nister 2. 29, 1791, by Johanus Parliman and To one Looking Glass To one Table To one Weaving Loom To two Reeds To one Quill Wheel To one Woollen Wheel 3. 5 . 10. 2. 2 . To one small Wheel ………….. 8. To one spade ………………… 3 . To one adz and drawing knife…. 5. To six chairs ………………… 2 . To one half Bushel ……….. … 2. To two Beff casks ……………. 4. To two Washtubs …………….. 3. To one Leechtub ……………… 4. To one Barrel ……………….. 2 . To three Casks ………………. i. To two caggs ………………… 3 . To one Grindstone ……………. 2 . To one Cunkshill …………….. i . To one Chane and Yoke ………. 8. To one bed and bedstead ………. 6. To two shears ……………….. 4. To several things too tedious to mention (sic) ………………. ?. ?. To one mare belonging to Jonathan Terwilliger, Junior ………….. 10. To one bed and bedstead belonging to his wife Rebcccah ………… 3 . To one Griddle ………………. 4. To one Pan ………………….. 2. To one Pigeon Net ……………. 8 . To one Fox trap …………….. 4 . To one small case ……………. i. To one Hetchel ……………… 4. To one Bookcase …………….. i . To flax ……………………… lo.
To one case and bottles 6.
To one Chest 5.
To two Saddles 2. To one Cupbord and chest 10.15.
To three pails S. To twelve Spoons ?. To Weaving Gears ……………. To one broad Ax …………….. 3 . To one Dung and pitch fork …… 3. To Beff and Pork for the family (sic) …………………….. i. To three Big Baskets ………….. 2.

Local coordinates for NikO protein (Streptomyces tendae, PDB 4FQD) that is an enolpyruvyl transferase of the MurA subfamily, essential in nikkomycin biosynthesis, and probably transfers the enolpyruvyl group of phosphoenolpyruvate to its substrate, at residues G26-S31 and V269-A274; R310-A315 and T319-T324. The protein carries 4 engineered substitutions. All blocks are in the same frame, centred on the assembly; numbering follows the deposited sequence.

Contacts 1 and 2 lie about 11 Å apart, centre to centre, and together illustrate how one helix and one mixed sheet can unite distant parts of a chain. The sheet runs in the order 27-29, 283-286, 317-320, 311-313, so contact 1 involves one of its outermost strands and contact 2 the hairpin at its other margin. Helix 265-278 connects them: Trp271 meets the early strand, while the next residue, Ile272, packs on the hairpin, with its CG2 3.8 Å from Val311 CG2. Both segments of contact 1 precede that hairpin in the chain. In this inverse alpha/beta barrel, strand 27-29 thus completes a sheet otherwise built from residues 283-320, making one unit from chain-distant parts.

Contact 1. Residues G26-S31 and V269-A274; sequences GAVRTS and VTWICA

By Gustave Anjou
Compiled by Gustave Anjou
Published 1906
Anjou, Wills
Original from the University of Virginia
Digitized Aug 22, 2007
Vol. 2 has subtitle: in the office of the Surrogate, at Kingston, N.Y., in the Surrogate’s office, New York, and in the Library of Long Island Historical Society; careful abstract and translation of Dutch and English wills, letters of administration after intestates, and inventories with genealogical and historical notes.
OU, Member of the American Historical Association; The National Geographic Society; The American Scenic and Historic Preservation Society; New York Historical Society; New York Genealogical and Biographical Society; National Arts Club; Royal Societies Club; Catholic Record Society; Société Suisse d’Héraldique; Herold Verein. Berlin; K. K. Heraldische Gesellschaft, Vienna; R. Accademia Araldica Italiana, Bari ; British Numismatic Society; Yorkshire, &c., Parish Register Societies, etc. VOLUME II. EXHAUSTIVE INDEXES OF PERSONS AND LOCALITIES. FAC-SIMILES OF SIGNATURES, ETC. Niw YORK G USTAVE ANJOU
i 906 Note: Another researcher told me this information is also in the Terwilliger Family of America-printed genealogy-by George and Myron Terwilliger.

RosyProspect Says:
January 24th, 2008
Hi there! Emmor Dietterich was the father of Sarah Dietterich.
She became Sarah Terwilliger.
Generation No.6 listing at has Abraham Terwilliger born June 11, 1789